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Large pieces of debris found near where plane disappeared

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International News | Thursday March 13 2014 6:51

Satellite images released by Chinese authorities of where they believe the crash site of Malaysia Airlines flight MH370 is (sastind.gov.cn)

Satellite images released by Chinese authorities of where they believe the crash site of Malaysia Airlines flight MH370 is (sastind.gov.cn)

UPDATE 3:07pm: The just-discovered debris hoped to be the remains of the missing Malaysia Airlines plane is very large.

China's State Administration for Science, Technology and Industry made the discovery, and has released images of three pieces of suspected wreckage.

The biggest piece measures 24 metres by 22.

The coordinates match the area where the plane first went missing, northeast of Kuala Lumpur, and south of Vietnam.

CNN's Richard Quest acknowledges it's still very early days, but says all the signs point to it being the remains of Flight 370.

"It's in the right place. If you look at the distance between where the plane was last and where this debris has been found, the currents suggest it's the right direction. The Chinese, knowing as we do would not just be willy willy putting our this information."

CNN law enforcement analyst Tom Fuentes says, if it is the missing plane, it shouldn't be too hard for searchers now they have a starting point.

"The transmitting device with the black boxes is supposed to transmit for 30 days. So they still have plenty of time to get submarines or destroyers that have appropriate sonar and look for the pinging of the black boxes."

Tough time for wife of missing Kiwi

An agonising wait for the wife of one of the New Zealand men onboard the missing Malaysia Airlines flight

now a suspected crash site has been discovered.

A Chinese satellite has taken pictures of three large pieces of debris, the biggest 24-by-22 metres.

The coordinates put it near where the South China Sea meets the Gulf of Thailand, between Kuala Lumpur and Vietnam.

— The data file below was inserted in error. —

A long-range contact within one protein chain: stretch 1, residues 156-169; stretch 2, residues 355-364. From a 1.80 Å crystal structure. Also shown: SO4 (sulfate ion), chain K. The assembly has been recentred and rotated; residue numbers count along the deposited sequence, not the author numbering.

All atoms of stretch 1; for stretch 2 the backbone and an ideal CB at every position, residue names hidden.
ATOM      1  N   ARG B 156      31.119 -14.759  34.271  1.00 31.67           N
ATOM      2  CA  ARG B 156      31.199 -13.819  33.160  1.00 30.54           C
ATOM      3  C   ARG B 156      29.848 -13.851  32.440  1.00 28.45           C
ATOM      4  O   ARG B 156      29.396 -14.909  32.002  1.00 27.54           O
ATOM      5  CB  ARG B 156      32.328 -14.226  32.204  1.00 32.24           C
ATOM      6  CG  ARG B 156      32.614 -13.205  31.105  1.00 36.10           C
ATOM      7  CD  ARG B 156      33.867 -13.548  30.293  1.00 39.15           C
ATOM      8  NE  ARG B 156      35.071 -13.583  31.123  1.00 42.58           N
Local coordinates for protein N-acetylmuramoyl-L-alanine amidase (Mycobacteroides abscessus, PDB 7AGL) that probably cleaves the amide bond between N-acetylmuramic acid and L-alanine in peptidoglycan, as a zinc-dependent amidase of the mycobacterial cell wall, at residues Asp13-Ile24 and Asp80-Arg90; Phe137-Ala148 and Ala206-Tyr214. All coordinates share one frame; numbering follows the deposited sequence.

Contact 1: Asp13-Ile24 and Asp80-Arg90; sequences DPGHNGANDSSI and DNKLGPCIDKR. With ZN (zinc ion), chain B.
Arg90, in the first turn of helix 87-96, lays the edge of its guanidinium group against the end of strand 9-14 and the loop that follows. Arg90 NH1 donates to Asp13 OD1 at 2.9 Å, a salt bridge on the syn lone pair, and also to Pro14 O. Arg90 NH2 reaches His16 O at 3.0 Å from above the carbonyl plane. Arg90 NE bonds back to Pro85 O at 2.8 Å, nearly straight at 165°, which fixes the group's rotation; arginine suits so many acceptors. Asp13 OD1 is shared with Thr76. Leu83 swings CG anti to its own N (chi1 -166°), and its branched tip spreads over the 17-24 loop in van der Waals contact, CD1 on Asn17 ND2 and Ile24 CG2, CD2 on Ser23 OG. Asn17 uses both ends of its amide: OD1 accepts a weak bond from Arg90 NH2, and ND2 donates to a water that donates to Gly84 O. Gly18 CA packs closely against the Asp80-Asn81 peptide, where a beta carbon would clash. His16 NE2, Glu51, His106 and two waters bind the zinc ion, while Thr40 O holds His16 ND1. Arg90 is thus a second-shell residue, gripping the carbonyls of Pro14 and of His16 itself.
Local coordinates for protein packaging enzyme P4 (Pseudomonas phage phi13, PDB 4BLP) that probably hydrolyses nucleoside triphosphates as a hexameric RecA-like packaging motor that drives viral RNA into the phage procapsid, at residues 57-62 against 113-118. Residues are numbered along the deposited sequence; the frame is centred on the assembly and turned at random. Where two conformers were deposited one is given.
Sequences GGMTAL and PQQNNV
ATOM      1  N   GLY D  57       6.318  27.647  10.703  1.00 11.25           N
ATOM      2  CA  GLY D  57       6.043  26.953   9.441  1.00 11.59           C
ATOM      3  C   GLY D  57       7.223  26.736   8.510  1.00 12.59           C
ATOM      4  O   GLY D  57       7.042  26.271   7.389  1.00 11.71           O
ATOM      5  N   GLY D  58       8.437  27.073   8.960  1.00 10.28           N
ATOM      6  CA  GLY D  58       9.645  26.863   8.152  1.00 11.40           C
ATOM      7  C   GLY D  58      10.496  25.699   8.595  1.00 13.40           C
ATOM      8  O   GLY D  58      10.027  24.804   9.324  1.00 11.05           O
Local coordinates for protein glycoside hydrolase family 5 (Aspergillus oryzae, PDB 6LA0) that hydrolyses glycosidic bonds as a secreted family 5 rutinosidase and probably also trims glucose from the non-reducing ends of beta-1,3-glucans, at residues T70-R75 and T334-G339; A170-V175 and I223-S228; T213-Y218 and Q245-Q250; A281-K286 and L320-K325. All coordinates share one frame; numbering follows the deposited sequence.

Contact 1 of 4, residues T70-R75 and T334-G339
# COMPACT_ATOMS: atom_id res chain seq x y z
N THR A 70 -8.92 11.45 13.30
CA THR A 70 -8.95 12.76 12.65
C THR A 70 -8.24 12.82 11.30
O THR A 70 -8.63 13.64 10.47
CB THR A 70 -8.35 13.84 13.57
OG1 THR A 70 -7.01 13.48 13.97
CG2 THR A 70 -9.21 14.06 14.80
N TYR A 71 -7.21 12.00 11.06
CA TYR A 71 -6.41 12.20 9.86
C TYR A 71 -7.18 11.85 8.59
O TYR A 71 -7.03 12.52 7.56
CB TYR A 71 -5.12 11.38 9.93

Paul Weeks' wife, Danica, told CNN every time the phone rings her heart jumps out of her chest.

"Today I've heard nothing. Nothing today. So whether this new information...I don't know, got nothing from them today."

The Weeks family moved to Perth after the Christchurch earthquakes.

"We owe it to the families to tell the truth"

Malaysian authorities are promising transparency, as the search continues for the Malaysian airliner that went missing five days ago.

Malaysia's transport minister says the search area for the missing Boeing triple seven is now covering 70,000km - an area the size of Ireland.

Hishamuddin Hussein says it's concentrating on two areas - the Straits of Malacca and the South China Sea.

"42 ships and 39 aircraft have now been dispatched to look for MH370.

"12 countries have joined the search, with India Japan and Brunei being the latest to join in.".

Malaysian Transport Minister Hishammuddin Hussein has hit out at speculation in the media, and says officials have been up-front all along.

"The information that we have been saying in the last release is consistent, it's transparent - we have nothing to hide.

"And actually we owe it to the families to tell the truth."

Aviation experts are piecing together the information coming out of Malaysia on Flight 370 and many are coming up with the same theory.